Pastoral Relief and Retreat

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Wethersfield, CT, United States
I am Pastor at Poquonock Community Church, Congregational (CCCC) in Windsor, CT. My wife Jama and I live in Wetherfield, CT. We'd like to invite you to Terre Haute -- High Ground -- That's what Jama and I call the retreat space on our property. We offer free intentional get-away retreats. We'll feed you and house you and give you space to be with the Lord. All are welcome; no questions asked. This blog is my daily devotional journal. I write it because it is so easy to go for weeks without ever taking the time to be alone with God. Writing helps me develop a discipline I need.

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Thursday, March 31, 2011

The Essential Question


            So he said to them again, “I am going away, and you will seek me, and you will die in your sin. Where I am going, you cannot come.” So the Jews said, “Will he kill himself, since he says, ‘Where I am going, you cannot come’?” He said to them, “You are from below; I am from above. You are of this world; I am not of this world. I told you that you would die in your sins, for unless you believe that I am he you will die in your sins.” So they said to him, “Who are you?” Jesus said to them, “Just what I have been telling you from the beginning. I have much to say about you and much to judge, but he who sent me is true, and I declare to the world what I have heard from him.” They did not understand that he had been speaking to them about the Father. So Jesus said to them, “When you have lifted up the Son of Man, then you will know that I am he, and that I do nothing on my own authority, but speak just as the Father taught me. And he who sent me is with me. He has not left me alone, for I always do the things that are pleasing to him.” As he was saying these things, many believed in him.
            So Jesus said to the Jews who had believed in him, “If you abide in my word, you are truly my disciples, and you will know the truth, and the truth will set you free.”
(John 8:21-32 ESV)

The essential question the Jews asked Jesus was, “Who are you?”  This is the question every human being must ask when confronted with Jesus.  It is impossible to see someone do the things Jesus does and not ask that question.  We cannot “demythologize” Jesus, because his works are neither mythic or mystical.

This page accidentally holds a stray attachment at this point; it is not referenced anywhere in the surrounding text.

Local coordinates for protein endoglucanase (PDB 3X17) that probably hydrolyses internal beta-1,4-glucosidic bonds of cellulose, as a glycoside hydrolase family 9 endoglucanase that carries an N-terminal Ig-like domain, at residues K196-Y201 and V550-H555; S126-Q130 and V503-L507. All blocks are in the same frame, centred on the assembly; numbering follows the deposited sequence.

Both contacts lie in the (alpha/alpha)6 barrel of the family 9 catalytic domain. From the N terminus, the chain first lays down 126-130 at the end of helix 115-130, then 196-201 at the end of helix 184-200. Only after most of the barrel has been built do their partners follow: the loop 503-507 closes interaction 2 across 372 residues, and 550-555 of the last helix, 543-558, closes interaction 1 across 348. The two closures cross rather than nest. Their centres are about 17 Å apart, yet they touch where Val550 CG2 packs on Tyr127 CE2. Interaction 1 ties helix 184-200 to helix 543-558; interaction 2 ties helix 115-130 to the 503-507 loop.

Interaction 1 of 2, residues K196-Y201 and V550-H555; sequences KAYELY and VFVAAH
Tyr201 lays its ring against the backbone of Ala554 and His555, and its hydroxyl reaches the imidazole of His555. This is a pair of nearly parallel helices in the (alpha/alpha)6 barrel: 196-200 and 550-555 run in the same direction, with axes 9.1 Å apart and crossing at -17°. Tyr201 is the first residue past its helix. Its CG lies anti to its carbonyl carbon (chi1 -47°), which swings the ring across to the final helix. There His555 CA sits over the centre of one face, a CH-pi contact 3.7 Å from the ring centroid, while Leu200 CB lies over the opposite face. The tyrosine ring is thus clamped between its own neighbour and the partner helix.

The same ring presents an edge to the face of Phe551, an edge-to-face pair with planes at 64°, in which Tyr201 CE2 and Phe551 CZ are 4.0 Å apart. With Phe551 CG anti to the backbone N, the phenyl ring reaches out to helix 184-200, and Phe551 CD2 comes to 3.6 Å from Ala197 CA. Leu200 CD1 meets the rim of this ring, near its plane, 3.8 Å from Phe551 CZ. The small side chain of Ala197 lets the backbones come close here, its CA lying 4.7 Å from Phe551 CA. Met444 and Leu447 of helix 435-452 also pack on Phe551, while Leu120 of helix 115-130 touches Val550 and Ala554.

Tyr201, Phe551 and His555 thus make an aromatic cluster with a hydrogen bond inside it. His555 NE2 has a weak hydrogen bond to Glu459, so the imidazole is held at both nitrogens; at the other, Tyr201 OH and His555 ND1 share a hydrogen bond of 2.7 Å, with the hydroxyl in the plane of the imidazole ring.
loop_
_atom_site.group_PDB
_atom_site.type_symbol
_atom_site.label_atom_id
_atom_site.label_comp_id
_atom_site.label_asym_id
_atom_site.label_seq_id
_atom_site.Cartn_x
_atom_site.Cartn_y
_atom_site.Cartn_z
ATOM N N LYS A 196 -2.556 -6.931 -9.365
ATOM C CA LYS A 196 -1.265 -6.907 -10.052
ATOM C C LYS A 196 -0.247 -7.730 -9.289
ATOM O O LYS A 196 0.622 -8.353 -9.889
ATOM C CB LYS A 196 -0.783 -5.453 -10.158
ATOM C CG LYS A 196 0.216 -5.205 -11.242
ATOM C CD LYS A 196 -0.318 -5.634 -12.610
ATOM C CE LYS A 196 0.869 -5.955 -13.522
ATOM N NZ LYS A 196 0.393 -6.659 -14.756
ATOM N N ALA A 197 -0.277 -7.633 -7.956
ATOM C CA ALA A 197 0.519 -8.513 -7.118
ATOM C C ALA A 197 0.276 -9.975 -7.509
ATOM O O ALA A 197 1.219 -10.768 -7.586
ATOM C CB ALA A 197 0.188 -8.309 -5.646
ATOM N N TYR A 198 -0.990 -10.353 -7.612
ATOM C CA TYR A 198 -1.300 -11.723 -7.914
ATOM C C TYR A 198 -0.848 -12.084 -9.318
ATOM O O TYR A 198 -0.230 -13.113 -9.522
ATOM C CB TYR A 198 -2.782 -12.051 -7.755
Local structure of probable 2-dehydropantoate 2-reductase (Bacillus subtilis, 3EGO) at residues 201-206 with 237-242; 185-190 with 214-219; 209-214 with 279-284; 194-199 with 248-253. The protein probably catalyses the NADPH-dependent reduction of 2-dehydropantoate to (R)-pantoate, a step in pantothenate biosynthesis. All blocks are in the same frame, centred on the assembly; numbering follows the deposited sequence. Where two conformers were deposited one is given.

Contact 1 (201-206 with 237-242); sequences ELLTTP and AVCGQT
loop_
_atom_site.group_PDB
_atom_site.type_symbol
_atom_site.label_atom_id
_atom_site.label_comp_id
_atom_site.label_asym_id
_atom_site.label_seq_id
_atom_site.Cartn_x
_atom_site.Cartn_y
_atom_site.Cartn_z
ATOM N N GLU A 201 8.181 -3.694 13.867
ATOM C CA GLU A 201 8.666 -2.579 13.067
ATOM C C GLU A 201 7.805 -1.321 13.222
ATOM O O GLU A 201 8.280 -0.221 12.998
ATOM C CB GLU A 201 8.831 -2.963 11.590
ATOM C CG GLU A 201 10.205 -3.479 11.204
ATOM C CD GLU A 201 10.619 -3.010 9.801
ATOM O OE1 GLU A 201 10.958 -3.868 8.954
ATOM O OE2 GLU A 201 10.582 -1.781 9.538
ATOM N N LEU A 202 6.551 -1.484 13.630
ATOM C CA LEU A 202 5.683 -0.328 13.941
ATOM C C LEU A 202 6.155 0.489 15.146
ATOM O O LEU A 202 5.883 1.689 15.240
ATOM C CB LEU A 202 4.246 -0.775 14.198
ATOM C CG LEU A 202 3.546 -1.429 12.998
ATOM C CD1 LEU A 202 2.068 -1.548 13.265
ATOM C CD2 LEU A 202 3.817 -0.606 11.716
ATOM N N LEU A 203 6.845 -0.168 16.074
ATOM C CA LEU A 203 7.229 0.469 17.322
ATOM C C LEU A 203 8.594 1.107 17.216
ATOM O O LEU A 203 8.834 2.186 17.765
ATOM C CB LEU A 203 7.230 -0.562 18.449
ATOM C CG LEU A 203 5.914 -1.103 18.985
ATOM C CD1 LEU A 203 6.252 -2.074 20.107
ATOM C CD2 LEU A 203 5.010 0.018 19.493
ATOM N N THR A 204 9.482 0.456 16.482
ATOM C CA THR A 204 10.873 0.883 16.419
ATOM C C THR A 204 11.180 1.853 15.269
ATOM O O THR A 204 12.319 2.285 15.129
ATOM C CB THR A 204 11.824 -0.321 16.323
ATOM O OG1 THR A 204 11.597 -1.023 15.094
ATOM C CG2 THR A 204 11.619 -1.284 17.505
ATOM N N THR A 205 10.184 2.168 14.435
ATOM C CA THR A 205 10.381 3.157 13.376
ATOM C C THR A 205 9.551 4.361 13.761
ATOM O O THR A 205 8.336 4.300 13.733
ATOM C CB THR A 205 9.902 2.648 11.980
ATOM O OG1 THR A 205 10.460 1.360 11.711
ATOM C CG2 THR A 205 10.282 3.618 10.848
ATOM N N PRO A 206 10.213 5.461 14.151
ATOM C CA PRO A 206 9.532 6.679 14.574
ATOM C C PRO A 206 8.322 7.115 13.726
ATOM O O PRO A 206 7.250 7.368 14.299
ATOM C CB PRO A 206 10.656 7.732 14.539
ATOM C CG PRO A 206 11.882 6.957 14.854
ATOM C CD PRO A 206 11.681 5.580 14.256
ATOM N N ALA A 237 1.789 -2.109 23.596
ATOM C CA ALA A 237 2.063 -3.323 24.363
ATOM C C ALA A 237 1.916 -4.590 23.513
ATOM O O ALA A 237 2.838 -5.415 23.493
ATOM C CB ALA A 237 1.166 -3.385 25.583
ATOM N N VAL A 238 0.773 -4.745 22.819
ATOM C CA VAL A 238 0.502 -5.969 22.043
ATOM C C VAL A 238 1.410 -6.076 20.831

When John’s disciples came to ask Jesus, “Are you the one, or should we seek another?”  he quotes Isaiah, “Go and tell John what you have seen and heard: the blind receive their sight, the lame walk, lepers are cleansed, and the deaf hear, the dead are raised up, the poor have good news preached to them.” (Luke 7:22)  If Jesus only did these things somewhere in the history of mythology, we who believe have nothing to hope in.  If the works of Jesus are only upper story stuff to be accepted “spiritually,” then everything we have believed is a lie.

When Jesus prays for his disciples in John 17:17, just before his death and resurrection, he says, “Sanctify them in the truth; your word is truth.”  Again he says, “If you abide in me, and my words abide in you, ask whatever you wish, and it will be done for you.” 

Where we get fouled up as Christians is when we imagine, as the Pharisees did, that truth is always empirical; that all we need to know about God can be put in a book.  But from the beginning it was not so.  “The LORD God took the man and put him in the garden of Eden to work it and keep it.”  (Genesis 2:15)  What the man needed to know he needed to experience.  There is no shortcut to the knowledge of God through the knowledge of doctrine any more than there was a shortcut to knowledge through the eating of fruit. 

The gospel is eminently practical and physical.  What did Jesus mean when he said, “If you abide in my word, you are truly my disciples?”  To be a disciple you need that unique combination of listening and doing that only comes from going about with the living Logos.  That’s why Luke, who presumably never met Jesus before the resurrection, says, “In the first book… I have dealt with all that Jesus began to do and teach.”  (Acts 1:1)  He couldn’t separate the teaching from the doing.

I want to know Jesus today.  So I must go where he goes and apply his Word in my going.  I must go visit the man whose wife is dying of Altzheimer’s Disease even though I don’t really know him and it is inconvenient to my day.  I must do it because Jesus has gone to Concord Hospital.  I must prepare a healthy dinner and bring it to my neighbor who has diabetes because Jesus has gone across the street.  And I must bring the words of Jesus with me when I go or I’m just doing good deeds.  But let’s be clear: I am not going to these places because I don’t want to die in my sin or because I am obeying some law or even because Jesus said it was right to do.  I’m going to these places because that’s where Jesus is, and I love him, and I want so badly to be with him that I will gladly do what’s uncomfortable if it means I get to spend time with him.

Jon

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